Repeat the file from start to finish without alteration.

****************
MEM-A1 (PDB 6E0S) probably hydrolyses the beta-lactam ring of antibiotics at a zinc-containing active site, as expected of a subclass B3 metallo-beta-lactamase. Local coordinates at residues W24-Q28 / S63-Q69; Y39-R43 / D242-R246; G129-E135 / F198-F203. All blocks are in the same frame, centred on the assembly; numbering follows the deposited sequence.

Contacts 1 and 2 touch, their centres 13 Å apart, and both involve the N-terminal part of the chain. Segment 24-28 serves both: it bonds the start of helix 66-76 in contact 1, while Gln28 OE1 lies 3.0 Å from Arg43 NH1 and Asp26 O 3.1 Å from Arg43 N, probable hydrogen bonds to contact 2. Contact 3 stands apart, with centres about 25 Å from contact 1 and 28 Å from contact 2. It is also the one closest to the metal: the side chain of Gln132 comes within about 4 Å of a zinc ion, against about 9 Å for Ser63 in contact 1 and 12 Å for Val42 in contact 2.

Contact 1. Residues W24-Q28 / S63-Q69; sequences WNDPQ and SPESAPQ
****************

MEM-A1 (PDB 6E0S) probably hydrolyses the beta-lactam ring of antibiotics at a zinc-containing active site, as expected of a subclass B3 metallo-beta-lactamase. Local coordinates at residues W24-Q28 / S63-Q69; Y39-R43 / D242-R246; G129-E135 / F198-F203. All blocks are in the same frame, centred on the assembly; numbering follows the deposited sequence.

Contacts 1 and 2 touch, their centres 13 Å apart, and both involve the N-terminal part of the chain. Segment 24-28 serves both: it bonds the start of helix 66-76 in contact 1, while Gln28 OE1 lies 3.0 Å from Arg43 NH1 and Asp26 O 3.1 Å from Arg43 N, probable hydrogen bonds to contact 2. Contact 3 stands apart, with centres about 25 Å from contact 1 and 28 Å from contact 2. It is also the one closest to the metal: the side chain of Gln132 comes within about 4 Å of a zinc ion, against about 9 Å for Ser63 in contact 1 and 12 Å for Val42 in contact 2.

Contact 1. Residues W24-Q28 / S63-Q69; sequences WNDPQ and SPESAPQ